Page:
Melvin further alleged in her third EEOC charge that on an unspecified date, her supervisor “humiliated [her] because of [Melvin's] use of the English language and stating, ‘Don't send [Melvin] she hardly speaks English!'” Doc. 64 at 3. Melvin also alleged that on October 17, 2019, she “was diagnosed with lower back problems and was restricted from prolonged standing.” Id. After reporting this diagnosis to her supervisor, Melvin received a stool to sit on “whenever needed.” Id. Three days later, on October 22, 2019, the supervisor informed Melvin that she no longer had permission to use the stool because the note Melvin provided “did not suffice.” Id.

Melvin also alleged in her third EEOC charge that Walmart customers occasionally complained about receiving the wrong medication because Walmart dispenses medication without requesting formal identification. Doc. 64 at 3. Melvin alleged that on one occasion, Walmart blamed Melvin for such an error. Id. Walmart did not, however, issue a “reprimand or written warning” because “it is Walmart's policy to cover up such incidents without proper investigation.” Id. Melvin alleged that Walmart accused her of making this mistake because she is a “person of color” and the pharmacy staff believed that Melvin did not speak English well. Id. at 3-4. Melvin again alleged that Walmart violated: (1) the ADEA, (2) the ADA, and (3) Title VII.


C. Melvin's Seventh Amended Complaint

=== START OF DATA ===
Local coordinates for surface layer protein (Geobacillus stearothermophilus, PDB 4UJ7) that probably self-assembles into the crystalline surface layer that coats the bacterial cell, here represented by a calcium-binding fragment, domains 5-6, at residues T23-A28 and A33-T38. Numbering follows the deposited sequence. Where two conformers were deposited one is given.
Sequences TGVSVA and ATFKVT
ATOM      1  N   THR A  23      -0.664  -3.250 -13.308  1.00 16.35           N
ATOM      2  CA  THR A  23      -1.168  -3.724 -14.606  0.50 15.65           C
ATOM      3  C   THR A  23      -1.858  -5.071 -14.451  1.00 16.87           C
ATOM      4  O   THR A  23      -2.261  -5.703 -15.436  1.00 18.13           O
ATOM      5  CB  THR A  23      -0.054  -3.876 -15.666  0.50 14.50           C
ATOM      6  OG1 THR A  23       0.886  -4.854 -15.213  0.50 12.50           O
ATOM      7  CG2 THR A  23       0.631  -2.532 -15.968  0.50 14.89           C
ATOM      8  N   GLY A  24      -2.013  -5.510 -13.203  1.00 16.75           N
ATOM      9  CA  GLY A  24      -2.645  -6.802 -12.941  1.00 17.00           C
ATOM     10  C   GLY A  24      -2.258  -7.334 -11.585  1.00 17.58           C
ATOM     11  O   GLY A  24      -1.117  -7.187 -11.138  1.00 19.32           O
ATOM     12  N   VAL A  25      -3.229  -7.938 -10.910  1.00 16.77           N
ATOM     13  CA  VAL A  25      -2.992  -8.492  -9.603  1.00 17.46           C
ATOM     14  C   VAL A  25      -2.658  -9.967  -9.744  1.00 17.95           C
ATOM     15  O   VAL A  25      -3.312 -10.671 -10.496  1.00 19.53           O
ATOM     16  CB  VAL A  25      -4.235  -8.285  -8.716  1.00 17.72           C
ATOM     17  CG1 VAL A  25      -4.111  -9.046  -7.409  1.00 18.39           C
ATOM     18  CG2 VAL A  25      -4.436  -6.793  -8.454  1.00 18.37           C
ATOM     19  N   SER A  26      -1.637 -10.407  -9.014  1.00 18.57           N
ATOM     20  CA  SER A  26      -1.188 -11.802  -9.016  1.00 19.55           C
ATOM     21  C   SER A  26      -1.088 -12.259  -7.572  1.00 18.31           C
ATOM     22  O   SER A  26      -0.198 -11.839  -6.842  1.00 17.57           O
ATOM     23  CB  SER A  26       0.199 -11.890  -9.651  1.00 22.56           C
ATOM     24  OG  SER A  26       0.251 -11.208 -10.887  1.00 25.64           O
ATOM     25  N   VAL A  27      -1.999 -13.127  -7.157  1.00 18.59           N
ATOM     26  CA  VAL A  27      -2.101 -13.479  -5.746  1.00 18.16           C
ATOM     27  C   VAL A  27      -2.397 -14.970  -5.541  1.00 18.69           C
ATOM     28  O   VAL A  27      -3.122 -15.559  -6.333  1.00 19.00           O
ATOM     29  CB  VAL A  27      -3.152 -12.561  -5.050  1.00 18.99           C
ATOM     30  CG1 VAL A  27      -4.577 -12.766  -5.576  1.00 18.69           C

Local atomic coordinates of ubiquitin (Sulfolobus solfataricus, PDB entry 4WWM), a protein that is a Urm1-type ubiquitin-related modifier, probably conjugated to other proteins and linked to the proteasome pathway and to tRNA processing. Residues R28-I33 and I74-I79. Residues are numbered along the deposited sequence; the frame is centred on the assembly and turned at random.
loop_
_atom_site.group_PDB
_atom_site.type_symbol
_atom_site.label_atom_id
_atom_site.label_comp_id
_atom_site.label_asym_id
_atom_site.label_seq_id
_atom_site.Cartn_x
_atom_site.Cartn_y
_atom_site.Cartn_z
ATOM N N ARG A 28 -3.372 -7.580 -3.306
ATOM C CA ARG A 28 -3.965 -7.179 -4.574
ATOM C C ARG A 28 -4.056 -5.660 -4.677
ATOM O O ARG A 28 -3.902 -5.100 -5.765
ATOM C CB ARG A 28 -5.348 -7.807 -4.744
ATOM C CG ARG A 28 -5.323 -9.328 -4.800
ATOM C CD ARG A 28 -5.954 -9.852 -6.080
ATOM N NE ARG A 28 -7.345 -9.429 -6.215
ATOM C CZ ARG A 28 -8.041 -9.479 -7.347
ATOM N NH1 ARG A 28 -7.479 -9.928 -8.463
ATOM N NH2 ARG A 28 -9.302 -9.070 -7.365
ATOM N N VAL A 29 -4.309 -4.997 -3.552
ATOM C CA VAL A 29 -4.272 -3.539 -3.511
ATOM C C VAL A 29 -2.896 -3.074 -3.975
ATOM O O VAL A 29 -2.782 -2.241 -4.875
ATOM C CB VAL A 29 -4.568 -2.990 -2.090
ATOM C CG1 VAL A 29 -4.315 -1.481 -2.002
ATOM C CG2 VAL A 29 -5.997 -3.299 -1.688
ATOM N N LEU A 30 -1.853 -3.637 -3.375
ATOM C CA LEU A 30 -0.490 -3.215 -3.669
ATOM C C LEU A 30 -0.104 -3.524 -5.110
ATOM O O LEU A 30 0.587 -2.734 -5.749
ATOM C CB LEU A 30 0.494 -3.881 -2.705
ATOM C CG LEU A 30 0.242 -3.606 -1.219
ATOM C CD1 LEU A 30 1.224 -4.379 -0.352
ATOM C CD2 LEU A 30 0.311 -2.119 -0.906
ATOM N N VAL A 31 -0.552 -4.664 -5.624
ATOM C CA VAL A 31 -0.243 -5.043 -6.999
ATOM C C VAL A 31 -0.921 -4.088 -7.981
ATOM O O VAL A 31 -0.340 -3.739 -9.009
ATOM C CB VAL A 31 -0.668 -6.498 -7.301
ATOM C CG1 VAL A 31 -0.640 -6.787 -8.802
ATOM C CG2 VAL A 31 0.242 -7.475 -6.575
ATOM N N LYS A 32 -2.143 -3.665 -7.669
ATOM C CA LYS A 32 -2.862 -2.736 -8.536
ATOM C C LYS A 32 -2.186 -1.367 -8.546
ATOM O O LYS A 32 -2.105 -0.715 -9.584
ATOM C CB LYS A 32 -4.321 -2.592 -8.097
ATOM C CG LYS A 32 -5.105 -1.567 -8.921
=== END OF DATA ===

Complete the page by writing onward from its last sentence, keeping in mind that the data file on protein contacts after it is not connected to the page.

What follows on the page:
In her seventh amended complaint, Melvin alleges that she is a sixty-five-year-old woman of Filipino descent. Doc. 47 at 5. She asserts five claims against Walmart:

(1) Unlawful Discrimination by Age on 6/26/2019 1 Plaintiff is 65 years old Filipino and member of
2 protected class. She was removed from her position while
3 white under 40 workers remained in pharmacy workplace
(2) Unlawful Discrimination by Retaliation
1 After filing charge with EEOC accused of mishandling opiod
2 drugs and reported pharmacy staff to FDA.
(3) Unlawful Discrimination by Disability 1 July 2020 1 Produced medical note (Dr. Kasseem) limiting time standing.
2 Allowed occasional seating for 3 days then prohibited.
(4) Unlawful Discrimination by National Origin
1 Plaintiff humilated before customers by supervisor Kelly
2 Nelson for lack of proficiency in English language.
(5) Breach of Contract
“Talking Points contract offered a) choice of alternative employment b) severance pay offered but entitlement to federal package denied c) promise to guarantee works hours would remain same not honored. 8:30 am to 7:30 pm became 4pm until midnight and other erratic hours.

Id. (grammatical, spelling, punctuation, typographical, and formatting errors in original).

II. Standard

Federal Rule of Civil Procedure 12(b)(6) authorizes defendants to move to dismiss actions for failure to state a claim upon which relief can be granted. Fed. R.


Civ. P. 12(b)(6); Worthy v. City of Phenix City, 930 F.3d 1206, 1216-17 (11th Cir. 2019). When reviewing a complaint at the motion-to-dismiss stage, the court accepts all well-pleaded factual allegations of the complaint as true and evaluates all reasonable inferences derived from those facts in the light most favorable to the plaintiff. Hunnings v. Texaco, Inc., 29 F.3d 1480, 1484 (11th Cir. 1994) (per curiam). To survive dismissal, “a complaint must contain sufficient factual matter, accepted as true, to ‘state a claim to relief that is plausible on its face.'” Ashcroft v. Iqbal, 556 U.S. 662, 678 (2009) (quoting Bell Atl. Corp. v. Twombly, 550 U.S. 544, 570 (2007)).